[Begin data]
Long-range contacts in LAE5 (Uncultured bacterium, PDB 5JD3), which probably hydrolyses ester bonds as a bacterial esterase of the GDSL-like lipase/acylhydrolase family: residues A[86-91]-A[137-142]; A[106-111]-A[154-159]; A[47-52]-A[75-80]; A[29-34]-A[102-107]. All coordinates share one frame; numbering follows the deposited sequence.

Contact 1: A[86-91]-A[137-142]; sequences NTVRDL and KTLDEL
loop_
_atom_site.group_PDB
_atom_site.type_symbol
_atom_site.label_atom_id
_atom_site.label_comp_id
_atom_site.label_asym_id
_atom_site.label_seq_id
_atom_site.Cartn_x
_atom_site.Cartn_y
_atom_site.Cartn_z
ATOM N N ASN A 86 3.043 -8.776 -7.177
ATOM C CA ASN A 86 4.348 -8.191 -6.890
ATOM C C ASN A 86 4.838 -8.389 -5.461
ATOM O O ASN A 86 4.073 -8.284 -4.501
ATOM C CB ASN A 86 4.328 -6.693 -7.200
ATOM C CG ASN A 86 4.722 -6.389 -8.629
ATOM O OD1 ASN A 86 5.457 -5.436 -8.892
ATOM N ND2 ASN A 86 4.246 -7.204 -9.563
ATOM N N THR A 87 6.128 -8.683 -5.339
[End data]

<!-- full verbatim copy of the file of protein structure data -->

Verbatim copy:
Long-range contacts in LAE5 (Uncultured bacterium, PDB 5JD3), which probably hydrolyses ester bonds as a bacterial esterase of the GDSL-like lipase/acylhydrolase family: residues A[86-91]-A[137-142]; A[106-111]-A[154-159]; A[47-52]-A[75-80]; A[29-34]-A[102-107]. All coordinates share one frame; numbering follows the deposited sequence.

Contact 1: A[86-91]-A[137-142]; sequences NTVRDL and KTLDEL
loop_
_atom_site.group_PDB
_atom_site.type_symbol
_atom_site.label_atom_id
_atom_site.label_comp_id
_atom_site.label_asym_id
_atom_site.label_seq_id
_atom_site.Cartn_x
_atom_site.Cartn_y
_atom_site.Cartn_z
ATOM N N ASN A 86 3.043 -8.776 -7.177
ATOM C CA ASN A 86 4.348 -8.191 -6.890
ATOM C C ASN A 86 4.838 -8.389 -5.461
ATOM O O ASN A 86 4.073 -8.284 -4.501
ATOM C CB ASN A 86 4.328 -6.693 -7.200
ATOM C CG ASN A 86 4.722 -6.389 -8.629
ATOM O OD1 ASN A 86 5.457 -5.436 -8.892
ATOM N ND2 ASN A 86 4.246 -7.204 -9.563
ATOM N N THR A 87 6.128 -8.683 -5.339